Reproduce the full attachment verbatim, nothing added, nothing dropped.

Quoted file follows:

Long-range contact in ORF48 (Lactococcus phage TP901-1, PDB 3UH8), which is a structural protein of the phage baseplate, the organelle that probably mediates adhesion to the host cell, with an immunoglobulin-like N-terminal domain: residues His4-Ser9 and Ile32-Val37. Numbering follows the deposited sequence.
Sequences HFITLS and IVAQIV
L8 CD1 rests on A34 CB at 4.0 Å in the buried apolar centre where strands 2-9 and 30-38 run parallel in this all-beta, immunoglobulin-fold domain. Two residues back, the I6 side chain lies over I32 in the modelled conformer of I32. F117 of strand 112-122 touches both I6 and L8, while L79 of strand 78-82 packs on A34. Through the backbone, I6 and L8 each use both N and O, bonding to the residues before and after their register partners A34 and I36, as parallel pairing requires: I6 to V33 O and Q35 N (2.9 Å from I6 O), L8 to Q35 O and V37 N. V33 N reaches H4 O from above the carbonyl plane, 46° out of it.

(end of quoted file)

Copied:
Long-range contact in ORF48 (Lactococcus phage TP901-1, PDB 3UH8), which is a structural protein of the phage baseplate, the organelle that probably mediates adhesion to the host cell, with an immunoglobulin-like N-terminal domain: residues His4-Ser9 and Ile32-Val37. Numbering follows the deposited sequence.
Sequences HFITLS and IVAQIV
L8 CD1 rests on A34 CB at 4.0 Å in the buried apolar centre where strands 2-9 and 30-38 run parallel in this all-beta, immunoglobulin-fold domain. Two residues back, the I6 side chain lies over I32 in the modelled conformer of I32. F117 of strand 112-122 touches both I6 and L8, while L79 of strand 78-82 packs on A34. Through the backbone, I6 and L8 each use both N and O, bonding to the residues before and after their register partners A34 and I36, as parallel pairing requires: I6 to V33 O and Q35 N (2.9 Å from I6 O), L8 to Q35 O and V37 N. V33 N reaches H4 O from above the carbonyl plane, 46° out of it.